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Exclusive: Greg Maffei On: The Economy, Barry Diller, and Starz vs. Netflix

Greg Maffei
Greg Maffei
Greg Maffei

Liberty Media CEO Greg Maffei has been busy, between finalizing his swap with Diller's IAC, and planning ahead to when Starz contract with Netflix expires. I snagged him for a rare exclusive interview at the UBS Media & Communications conference, and he weighed in not just on those big issues, but also on the state of the American economy.

Just last week Maffei swapped Liberty's stake in IAC Interactive Corp for some cash, Gift.com and Evite.com. I asked him why. Very simply, it's part of his strategy to focus on the businesses that Liberty fully controls. Liberty's minority investments in other companies are simply not as attractive as consolidated assets.

Do Liberty's Chairman Malone and Maffei want to split with Diller? He says that's not it, after all, they're still working together on Expedia, of which Liberty owns 24 percent. And Liberty is still significantly invested in Live Nation, and Diller sits on Live Nation's board.

Starz is one of Liberty's main consolidated assets, and investors have been preoccupied with the question of what happens when Starz streaming distribution deal with Netflix expires. On one hand, some say Starz could up its annual take from Netflix from $30 million annually to hundreds of millions of dollars. On the other hand, Starz studio partners, Sony and Disney, concerned about cord cutting, could push back against such an inclusive deal. Maffei wouldn't reveal much about negotiations with Netflix, other than to say that some streaming delivery system, Netflix or a rival, will be part of the business moving forward. (This is one topic we'll be watching carefully).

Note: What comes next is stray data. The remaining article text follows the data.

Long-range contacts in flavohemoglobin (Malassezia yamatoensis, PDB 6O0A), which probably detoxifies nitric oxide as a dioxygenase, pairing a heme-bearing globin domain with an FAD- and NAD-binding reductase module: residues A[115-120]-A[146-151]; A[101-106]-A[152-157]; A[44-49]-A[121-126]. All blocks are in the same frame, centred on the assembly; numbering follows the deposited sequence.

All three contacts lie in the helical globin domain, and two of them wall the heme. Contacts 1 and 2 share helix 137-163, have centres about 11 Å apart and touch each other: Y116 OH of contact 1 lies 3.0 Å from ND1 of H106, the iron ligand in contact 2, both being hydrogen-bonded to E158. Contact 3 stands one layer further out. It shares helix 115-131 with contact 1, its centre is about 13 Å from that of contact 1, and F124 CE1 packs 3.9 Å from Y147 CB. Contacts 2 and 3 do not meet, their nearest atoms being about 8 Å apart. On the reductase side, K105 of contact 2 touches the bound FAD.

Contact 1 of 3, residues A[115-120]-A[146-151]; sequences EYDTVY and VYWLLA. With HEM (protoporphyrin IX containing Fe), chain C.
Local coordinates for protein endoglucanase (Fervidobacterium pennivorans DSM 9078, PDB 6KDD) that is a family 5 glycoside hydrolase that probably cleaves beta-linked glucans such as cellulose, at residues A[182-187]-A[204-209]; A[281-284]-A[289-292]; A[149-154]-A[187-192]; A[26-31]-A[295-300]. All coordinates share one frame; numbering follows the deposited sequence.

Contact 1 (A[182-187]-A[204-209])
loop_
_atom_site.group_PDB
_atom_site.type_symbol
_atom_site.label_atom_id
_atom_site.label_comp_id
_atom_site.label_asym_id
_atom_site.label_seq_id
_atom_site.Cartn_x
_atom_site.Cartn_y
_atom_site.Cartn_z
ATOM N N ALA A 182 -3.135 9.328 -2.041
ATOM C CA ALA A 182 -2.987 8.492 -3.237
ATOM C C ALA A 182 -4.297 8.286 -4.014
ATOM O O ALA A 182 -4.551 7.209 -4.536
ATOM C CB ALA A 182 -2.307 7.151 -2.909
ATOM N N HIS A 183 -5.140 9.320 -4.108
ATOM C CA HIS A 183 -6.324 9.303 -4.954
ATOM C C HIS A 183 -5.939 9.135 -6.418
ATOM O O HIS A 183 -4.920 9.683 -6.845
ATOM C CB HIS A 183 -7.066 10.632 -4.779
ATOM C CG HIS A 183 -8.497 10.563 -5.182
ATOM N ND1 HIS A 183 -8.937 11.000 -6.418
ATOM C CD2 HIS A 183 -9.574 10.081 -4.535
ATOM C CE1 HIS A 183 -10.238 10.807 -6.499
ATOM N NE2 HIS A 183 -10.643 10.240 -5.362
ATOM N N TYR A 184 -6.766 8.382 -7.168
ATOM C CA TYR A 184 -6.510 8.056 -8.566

Between Starz and assets like QVC, Maffei has a unique perspective on the economy. Thanks to the extension of the tax rate Maffei is now cautiously optimistic — he says that's a positive for consumer income and to drive demand for consumer services. But he's still incredibly cautious about consumer spending, noting high debt levels and foreclosures.

But when it comes to advertising, Maffei is far more optimistic. He projects advertising to recover both in the US and abroad next year, pretty much across the board.

Questions? Comments? MediaMoney@cnbc.com

  • Working from Los Angeles, Boorstin is CNBC's media and entertainment reporter and editor of CNBC.com's Media Money section.